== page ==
Today’s post is a quick barfing of my thoughts on Amazon’s five star rating system, specifically when it applies to books.
I’ve finished a handful of books recently, and each time I go to review one of them on Amazon or Goodreads, I feel so limited by the five-star system. How can 1-5 stars accurately represent my reaction to something as complex as a novel, a novella, or even a short story?
I don’t think it can. I would much rather work with a 1-10 star system. I know Amazon will probably never do that, because, on a base level, their review system works. It’s just frustrating sometimes.
Here’s the criteria I follow when deciding how many stars to give a book I’ve recently read:
One star reviews are harsh. I’ve never actually given a book a one star review before. To me, one star books are those that lack any sense of objective creative dignity. In other words, if I feel the author put any sort of effort into their product, I’ll be very reluctant to give it a one star rating.
I assign two star ratings to 99% of the books I simply don’t enjoy (I try to be objective. If I don’t enjoy a book for purely subjective reasons, I probably won’t bother reviewing it). My motives for giving a book two stars include consistently poor editing, subpar plot or character development, or if it’s just a boring story.
Three star ratings are where I have the most issues, because I feel there should be a much bigger gap between two stars and three stars. To me, three stars mean I liked the book. I finished it and I was entertained. Maybe there were a few mistakes, and maybe it wasn’t my favorite book ever, but there were no glaring faults to make me quit.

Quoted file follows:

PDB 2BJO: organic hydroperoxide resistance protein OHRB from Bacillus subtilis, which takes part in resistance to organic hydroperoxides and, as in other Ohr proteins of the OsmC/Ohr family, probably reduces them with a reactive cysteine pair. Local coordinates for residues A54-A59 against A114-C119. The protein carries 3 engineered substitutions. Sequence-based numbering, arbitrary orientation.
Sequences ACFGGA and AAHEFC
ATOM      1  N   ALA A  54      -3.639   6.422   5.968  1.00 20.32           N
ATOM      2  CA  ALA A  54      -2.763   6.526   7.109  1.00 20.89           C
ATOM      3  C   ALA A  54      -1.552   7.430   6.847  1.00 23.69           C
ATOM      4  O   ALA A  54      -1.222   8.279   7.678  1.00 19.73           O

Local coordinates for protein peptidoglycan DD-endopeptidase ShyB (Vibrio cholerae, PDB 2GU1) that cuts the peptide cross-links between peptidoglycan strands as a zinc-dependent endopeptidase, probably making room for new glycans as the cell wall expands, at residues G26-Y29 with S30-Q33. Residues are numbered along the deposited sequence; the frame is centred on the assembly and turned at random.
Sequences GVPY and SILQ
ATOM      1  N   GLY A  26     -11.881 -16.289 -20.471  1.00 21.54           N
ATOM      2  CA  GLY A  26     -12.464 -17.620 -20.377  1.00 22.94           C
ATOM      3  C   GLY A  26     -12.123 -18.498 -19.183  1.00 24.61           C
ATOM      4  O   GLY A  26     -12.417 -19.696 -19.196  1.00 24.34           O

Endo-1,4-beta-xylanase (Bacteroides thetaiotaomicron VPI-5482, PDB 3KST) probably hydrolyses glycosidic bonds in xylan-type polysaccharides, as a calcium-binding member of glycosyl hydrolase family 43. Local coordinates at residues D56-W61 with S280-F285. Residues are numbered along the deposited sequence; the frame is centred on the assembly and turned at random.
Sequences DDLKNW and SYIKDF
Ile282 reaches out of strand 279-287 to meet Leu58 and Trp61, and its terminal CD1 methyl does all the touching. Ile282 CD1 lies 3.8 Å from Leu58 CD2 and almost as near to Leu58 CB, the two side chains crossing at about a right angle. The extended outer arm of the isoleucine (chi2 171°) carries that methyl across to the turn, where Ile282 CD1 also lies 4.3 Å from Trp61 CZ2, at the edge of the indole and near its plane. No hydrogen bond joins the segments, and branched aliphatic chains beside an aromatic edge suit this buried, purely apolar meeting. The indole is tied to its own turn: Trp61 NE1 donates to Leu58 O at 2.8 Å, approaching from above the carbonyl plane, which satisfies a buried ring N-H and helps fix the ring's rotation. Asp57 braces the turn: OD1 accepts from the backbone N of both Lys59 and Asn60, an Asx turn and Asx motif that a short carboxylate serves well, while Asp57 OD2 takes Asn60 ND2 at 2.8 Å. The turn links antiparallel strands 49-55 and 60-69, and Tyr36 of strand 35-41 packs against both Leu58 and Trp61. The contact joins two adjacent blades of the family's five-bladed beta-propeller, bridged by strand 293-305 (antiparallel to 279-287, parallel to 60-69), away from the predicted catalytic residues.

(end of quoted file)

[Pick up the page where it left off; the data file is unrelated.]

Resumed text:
I think writers generally get discouraged by three star ratings because they’re perceived negatively. But for a bit of perspective, on a ten star rating system, these books would earn 6-7 stars from me. That doesn’t sound too bad, does it?
For the aforementioned reasons, I generally skip straight to four star ratings if I like a book (a ten star system would give me a lot more flexibility, though).
Four star books are properly constructed and edited, and they rise above the base entertainment factor. Maybe there’s a character I really like, or a plot twist that caught me by surprise, or a subplot I was genuinely engaged in. They may not be perfect: a few typos here and there, or the occasional weak character or plot point. Those are all relatively minor issues that I can overlook as long as the main plot and the protagonist keep me turning pages.
I give books five stars quite rarely. For a book to get five stars, it has to meet all the qualifications of a four star book (see above), but it also has to impact me. That’s the determining factor for me. Impact. Whether it’s emotionally, intellectually, or personally, a story has to really hit me hard for me to give it a full five stars.
I know rating books is an incredibly subjective process. I’m definitely not saying my criteria should be the rule.
How do you decide how many stars to give a book? Is your thought process similar to mine? Totally different? Let me know in the comments!
In the meantime, have a great Monday.